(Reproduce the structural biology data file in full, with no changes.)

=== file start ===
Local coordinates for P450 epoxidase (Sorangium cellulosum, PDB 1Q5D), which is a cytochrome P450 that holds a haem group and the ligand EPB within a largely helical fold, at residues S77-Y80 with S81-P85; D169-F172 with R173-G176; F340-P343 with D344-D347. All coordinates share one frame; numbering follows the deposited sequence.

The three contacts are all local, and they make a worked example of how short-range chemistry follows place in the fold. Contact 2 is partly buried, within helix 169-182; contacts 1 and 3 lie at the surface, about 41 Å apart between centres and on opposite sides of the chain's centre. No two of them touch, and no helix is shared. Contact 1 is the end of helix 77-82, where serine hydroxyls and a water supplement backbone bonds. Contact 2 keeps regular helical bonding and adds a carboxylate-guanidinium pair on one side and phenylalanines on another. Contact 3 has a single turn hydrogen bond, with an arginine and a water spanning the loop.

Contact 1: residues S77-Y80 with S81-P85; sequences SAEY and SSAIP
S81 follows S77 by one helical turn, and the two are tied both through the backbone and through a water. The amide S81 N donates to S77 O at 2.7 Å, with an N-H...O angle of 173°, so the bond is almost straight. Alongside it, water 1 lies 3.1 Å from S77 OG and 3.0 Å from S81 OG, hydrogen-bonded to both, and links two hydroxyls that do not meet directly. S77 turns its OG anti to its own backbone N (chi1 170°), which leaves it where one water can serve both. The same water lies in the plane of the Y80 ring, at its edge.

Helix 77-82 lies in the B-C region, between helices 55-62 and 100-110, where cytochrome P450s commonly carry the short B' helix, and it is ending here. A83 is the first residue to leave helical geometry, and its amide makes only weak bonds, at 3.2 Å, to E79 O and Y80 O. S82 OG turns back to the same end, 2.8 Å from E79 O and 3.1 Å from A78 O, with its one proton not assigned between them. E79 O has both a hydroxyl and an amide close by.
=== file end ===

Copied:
Local coordinates for P450 epoxidase (Sorangium cellulosum, PDB 1Q5D), which is a cytochrome P450 that holds a haem group and the ligand EPB within a largely helical fold, at residues S77-Y80 with S81-P85; D169-F172 with R173-G176; F340-P343 with D344-D347. All coordinates share one frame; numbering follows the deposited sequence.

The three contacts are all local, and they make a worked example of how short-range chemistry follows place in the fold. Contact 2 is partly buried, within helix 169-182; contacts 1 and 3 lie at the surface, about 41 Å apart between centres and on opposite sides of the chain's centre. No two of them touch, and no helix is shared. Contact 1 is the end of helix 77-82, where serine hydroxyls and a water supplement backbone bonds. Contact 2 keeps regular helical bonding and adds a carboxylate-guanidinium pair on one side and phenylalanines on another. Contact 3 has a single turn hydrogen bond, with an arginine and a water spanning the loop.

Contact 1: residues S77-Y80 with S81-P85; sequences SAEY and SSAIP
S81 follows S77 by one helical turn, and the two are tied both through the backbone and through a water. The amide S81 N donates to S77 O at 2.7 Å, with an N-H...O angle of 173°, so the bond is almost straight. Alongside it, water 1 lies 3.1 Å from S77 OG and 3.0 Å from S81 OG, hydrogen-bonded to both, and links two hydroxyls that do not meet directly. S77 turns its OG anti to its own backbone N (chi1 170°), which leaves it where one water can serve both. The same water lies in the plane of the Y80 ring, at its edge.

Helix 77-82 lies in the B-C region, between helices 55-62 and 100-110, where cytochrome P450s commonly carry the short B' helix, and it is ending here. A83 is the first residue to leave helical geometry, and its amide makes only weak bonds, at 3.2 Å, to E79 O and Y80 O. S82 OG turns back to the same end, 2.8 Å from E79 O and 3.1 Å from A78 O, with its one proton not assigned between them. E79 O has both a hydroxyl and an amide close by.